Much is said about this word “boundaries” as it relates to our personal and emotional lives. But it also has great benefit for our creative lives as well. As creative beings we deal with practical as well as emotional issues. Our inner artist will be nurtured when boundaries are set for such things as WHO we allow to see our latest, new-direction artistic ventures; WHEN we “go public” with our art; HOW we receive others’ comments; and WHERE we will go for encouragement and inspiration.
There are also practical ways that boundaries can help us in our artful lives. I like to think of my creative field of play as a broad, wide field of wildflowers with a stream at one side and a line of trees at the other. All of this land is encompassed by a sturdy wooden fence, beautiful with its flowering vines, weathered look, and patched portions. This lovely space is where I draw and paint, knit and crochet, write and illustrate. There have been a few times when I’ve jumped the fence and played with clay and glazes. For a few years I participated in a figure drawing group over in the next holler. And there’s a farm over yonder with sheep where I longingly gaze and wonder if I could learn to spin and dye wool. But for now, I’m happy within the bounds of my little creative field.
Little? There are days when the possibilities that lie within the fences seem overwhelming. So many creative interests. So little time! And there are certain creative ventures both within and without the fences that require resources…money to invest in the possibility, the foray, the accomplishment. How do I deal with the overwhelm of possibility? Some days, not so well. Other days, a little friendly boundary setting gives me a sense of security and focus.
When my children were tiny, they enjoyed playing in their playpen (pack ‘n play:). I started off giving them a bazillion toys to play with in their playpen. I couldn’t understand why, five minutes later, they were unhappy, trying to climb out of the webbed walls. But if I gave them just a few toys in their environs, they were happy for much longer. I surmised that having fewer things to focus on actually allowed them to…well…focus! And thereby enjoy the toy at hand.
I am much like my toddlers were. When I don’t have a nice, soft, webbed boundary around just a few creative possibilities, I feel stretched, unable to focus, scattered and listless. I end up wailing over the fence, longing for whatever is “over there”! All I need is to imagine I am sweetly hemmed in with a few favorite artistic “toys” and I’m a much happier camper, or at least, a bit less of a tormented artist.
So I limit myself. Not for always. And certainly not in a severe way. (Although I do have this nagging thought that if I were really disciplined and severe with myself, I might actually accomplish something huge. But my next thought is that it wouldn’t be nearly so fun! Then I’m off to sketch the cornflowers in the field and to find a ball of yarn in that precise color blue. I choose joy over severity every time. Well, almost every time.)
Anyhoo. To establish these helpful boundaries I ask myself a few questions. There are others, but these tend to guide me pretty well.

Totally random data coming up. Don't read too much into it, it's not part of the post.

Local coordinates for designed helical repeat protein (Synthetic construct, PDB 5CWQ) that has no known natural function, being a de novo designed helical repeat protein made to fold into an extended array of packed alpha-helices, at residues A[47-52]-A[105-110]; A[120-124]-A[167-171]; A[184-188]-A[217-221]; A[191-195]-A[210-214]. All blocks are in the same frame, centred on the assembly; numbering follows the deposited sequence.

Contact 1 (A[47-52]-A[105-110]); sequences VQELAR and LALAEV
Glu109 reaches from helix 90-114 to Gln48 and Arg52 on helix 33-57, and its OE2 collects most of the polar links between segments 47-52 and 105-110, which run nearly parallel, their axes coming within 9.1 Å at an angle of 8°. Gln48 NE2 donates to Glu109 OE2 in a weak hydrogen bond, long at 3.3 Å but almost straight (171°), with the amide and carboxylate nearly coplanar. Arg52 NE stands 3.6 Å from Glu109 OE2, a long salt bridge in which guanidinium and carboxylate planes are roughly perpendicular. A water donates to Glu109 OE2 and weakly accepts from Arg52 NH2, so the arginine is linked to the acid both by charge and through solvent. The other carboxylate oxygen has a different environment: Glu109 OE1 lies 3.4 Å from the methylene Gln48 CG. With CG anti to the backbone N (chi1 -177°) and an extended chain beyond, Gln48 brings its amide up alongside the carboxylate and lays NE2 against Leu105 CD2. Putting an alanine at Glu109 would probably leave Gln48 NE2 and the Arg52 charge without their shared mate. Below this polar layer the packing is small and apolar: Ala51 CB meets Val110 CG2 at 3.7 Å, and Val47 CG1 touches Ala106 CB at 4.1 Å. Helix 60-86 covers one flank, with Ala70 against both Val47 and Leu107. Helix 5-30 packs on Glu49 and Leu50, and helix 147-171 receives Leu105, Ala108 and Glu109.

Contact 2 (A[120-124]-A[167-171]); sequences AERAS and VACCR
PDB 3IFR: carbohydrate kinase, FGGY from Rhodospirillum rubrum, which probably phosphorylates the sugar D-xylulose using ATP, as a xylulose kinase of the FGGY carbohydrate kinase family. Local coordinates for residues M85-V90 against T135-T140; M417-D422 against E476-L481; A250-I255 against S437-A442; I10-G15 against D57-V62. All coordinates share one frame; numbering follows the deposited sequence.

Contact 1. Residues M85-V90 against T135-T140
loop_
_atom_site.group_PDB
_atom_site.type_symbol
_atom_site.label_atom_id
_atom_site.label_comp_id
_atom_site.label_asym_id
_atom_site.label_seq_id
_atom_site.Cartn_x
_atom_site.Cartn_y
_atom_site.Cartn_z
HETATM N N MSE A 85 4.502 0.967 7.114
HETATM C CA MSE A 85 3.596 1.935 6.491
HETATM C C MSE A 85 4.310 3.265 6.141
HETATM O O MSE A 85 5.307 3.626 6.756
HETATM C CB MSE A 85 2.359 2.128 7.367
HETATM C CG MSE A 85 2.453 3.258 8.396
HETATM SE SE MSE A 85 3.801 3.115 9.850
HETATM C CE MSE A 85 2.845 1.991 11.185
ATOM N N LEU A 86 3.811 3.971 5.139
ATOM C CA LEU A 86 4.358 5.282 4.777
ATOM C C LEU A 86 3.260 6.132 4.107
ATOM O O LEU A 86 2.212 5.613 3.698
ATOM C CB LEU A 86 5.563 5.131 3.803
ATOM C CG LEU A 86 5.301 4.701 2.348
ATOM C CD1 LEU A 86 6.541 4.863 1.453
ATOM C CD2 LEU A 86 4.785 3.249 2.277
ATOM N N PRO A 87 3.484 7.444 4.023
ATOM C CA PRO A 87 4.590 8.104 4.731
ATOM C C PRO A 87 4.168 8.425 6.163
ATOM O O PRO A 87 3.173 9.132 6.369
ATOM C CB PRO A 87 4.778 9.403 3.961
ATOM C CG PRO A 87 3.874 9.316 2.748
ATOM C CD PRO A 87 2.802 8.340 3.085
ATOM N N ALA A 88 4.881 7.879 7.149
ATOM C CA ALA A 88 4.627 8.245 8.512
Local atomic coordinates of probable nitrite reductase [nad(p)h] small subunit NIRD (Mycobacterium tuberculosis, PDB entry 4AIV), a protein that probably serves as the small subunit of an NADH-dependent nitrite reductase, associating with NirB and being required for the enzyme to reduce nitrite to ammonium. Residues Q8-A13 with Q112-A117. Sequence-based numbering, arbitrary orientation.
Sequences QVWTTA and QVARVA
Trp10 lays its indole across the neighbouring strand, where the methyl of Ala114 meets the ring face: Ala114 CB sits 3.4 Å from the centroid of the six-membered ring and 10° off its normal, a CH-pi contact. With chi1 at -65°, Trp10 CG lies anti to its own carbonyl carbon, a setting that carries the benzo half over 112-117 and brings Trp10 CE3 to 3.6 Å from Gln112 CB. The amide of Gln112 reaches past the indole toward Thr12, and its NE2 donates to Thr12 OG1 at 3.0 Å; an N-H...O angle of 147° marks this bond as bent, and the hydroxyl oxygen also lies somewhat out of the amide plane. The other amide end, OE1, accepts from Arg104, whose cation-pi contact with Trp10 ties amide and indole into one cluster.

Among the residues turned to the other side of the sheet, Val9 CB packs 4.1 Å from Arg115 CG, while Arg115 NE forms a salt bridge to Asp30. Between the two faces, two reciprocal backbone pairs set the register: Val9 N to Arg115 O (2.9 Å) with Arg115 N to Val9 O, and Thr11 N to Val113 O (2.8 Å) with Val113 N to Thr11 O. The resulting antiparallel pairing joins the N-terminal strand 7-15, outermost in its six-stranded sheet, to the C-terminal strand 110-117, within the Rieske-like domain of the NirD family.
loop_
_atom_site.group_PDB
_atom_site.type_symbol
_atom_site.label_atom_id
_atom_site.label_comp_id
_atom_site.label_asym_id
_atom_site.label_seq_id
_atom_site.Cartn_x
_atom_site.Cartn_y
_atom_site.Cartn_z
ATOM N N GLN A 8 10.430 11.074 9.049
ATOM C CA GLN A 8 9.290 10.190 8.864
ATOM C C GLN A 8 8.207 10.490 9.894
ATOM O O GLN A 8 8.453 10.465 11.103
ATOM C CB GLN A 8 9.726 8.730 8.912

1. In embarking on this creative venture, do I have the time, energy and money to sustain what will be needed to begin and to follow through?
2. Will this creative venture carry a hefty “guilt factor” if I don’t continue with it?
3. What aspect of this creative path can I do on a small scale allowing me to “try it out” without any need to continue with it, unless I want to?
4. Am I willing to give up one or two other creative things to allow room for this new one?
Many times, it only takes #1 to give some focus to what I’m dreaming about or feeling pulled into. Such was the case with Sketchbook Skool. It looked sooooo fun and inspiring! Shouldn’t I take this course? Don’t I owe it to myself to improve in my drawing skills? But I was/am enjoying the creative things I’m into right now. I knew that in taking the course, I would have to squeeze out a couple of these things to make room for the Skool. I decided to stay put in my little field and not go on a six-week hiking and sketching venture. Hopefully it will still be available in some form for a future time. In answering the above questions, I’m able to establish a soft, webbed area for myself to enjoy the particular materials and creative ideas at hand. If I do choose to give up a thing or two for a time, the boundary allows me to focus on what I’m committing to for whatever amount of time I choose.
Money is a wonderful boundary marker. Living within your provision is not only wise but is honoring to your creativity. Spending far too much on supplies or classes or frames will leave you feeling guilt-ridden at best and disgusted with your art at worst. (Believe me, I’ve been there!) If the money isn’t there…wait. Save up for it. Ask for money for Christmas or for your birthday. And no need to fall into the trap of “but it might not be there if I wait!”. There will always be art supplies, classes to take, frames to buy, and gorgeous colored yarns you feel you “just can’t live without”. Always.
So how do you establish healthy boundaries for your artful life? In what ways do they help you? I’d love to know your thoughts on the matter! I hope you have a happy, creative day playing in your fenced field of creativity!
***This is a different take on a similar topic I wrote about here. In fact, there’s a whole category titled “Artful Living” you can access in the right-hand margin.